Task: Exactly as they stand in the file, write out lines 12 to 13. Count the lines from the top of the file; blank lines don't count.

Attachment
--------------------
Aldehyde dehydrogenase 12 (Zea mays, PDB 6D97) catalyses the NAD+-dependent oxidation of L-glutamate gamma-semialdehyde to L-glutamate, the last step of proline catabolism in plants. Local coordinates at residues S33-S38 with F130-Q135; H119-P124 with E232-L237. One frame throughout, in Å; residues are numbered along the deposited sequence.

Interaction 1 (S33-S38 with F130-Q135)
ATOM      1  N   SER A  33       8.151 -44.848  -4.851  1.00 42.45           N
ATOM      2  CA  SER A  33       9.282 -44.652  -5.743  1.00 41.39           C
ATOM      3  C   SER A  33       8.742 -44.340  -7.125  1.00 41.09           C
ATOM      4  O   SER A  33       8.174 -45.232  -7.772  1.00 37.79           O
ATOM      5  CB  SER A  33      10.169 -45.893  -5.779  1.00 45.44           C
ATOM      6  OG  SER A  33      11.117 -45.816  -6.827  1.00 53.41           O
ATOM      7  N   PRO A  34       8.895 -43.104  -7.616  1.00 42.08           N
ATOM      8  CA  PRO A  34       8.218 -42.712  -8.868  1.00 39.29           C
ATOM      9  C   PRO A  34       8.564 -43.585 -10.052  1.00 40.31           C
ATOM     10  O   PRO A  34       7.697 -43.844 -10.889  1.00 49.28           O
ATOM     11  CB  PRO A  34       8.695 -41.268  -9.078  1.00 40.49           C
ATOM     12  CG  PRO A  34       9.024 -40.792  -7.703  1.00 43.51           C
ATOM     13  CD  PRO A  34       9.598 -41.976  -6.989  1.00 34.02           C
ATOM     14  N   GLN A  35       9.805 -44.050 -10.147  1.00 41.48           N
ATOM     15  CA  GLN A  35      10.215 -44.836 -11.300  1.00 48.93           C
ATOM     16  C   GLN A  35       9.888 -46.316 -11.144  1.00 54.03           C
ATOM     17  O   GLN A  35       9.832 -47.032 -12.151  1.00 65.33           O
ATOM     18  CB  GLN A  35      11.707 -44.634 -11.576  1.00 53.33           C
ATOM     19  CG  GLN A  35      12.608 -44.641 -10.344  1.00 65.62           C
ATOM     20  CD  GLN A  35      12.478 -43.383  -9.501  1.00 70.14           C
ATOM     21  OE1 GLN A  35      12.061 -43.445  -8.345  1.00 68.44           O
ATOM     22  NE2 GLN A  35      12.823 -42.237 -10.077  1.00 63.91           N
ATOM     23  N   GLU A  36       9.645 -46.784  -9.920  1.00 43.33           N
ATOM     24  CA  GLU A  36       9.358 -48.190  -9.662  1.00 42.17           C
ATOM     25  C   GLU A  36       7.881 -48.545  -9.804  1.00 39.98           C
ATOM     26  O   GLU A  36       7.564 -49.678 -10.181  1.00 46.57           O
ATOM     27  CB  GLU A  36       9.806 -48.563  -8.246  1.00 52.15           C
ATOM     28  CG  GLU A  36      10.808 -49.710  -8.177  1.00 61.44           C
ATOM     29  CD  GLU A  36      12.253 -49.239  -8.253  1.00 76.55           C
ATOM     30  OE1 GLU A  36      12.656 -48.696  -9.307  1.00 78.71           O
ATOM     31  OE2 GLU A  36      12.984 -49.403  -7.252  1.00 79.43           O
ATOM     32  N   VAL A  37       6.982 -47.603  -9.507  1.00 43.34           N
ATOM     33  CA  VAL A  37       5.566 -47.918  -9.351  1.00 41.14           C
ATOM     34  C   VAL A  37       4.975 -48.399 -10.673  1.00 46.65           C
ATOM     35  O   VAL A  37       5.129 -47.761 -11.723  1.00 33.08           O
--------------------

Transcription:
ATOM     10  O   PRO A  34       7.697 -43.844 -10.889  1.00 49.28           O
ATOM     11  CB  PRO A  34       8.695 -41.268  -9.078  1.00 40.49           C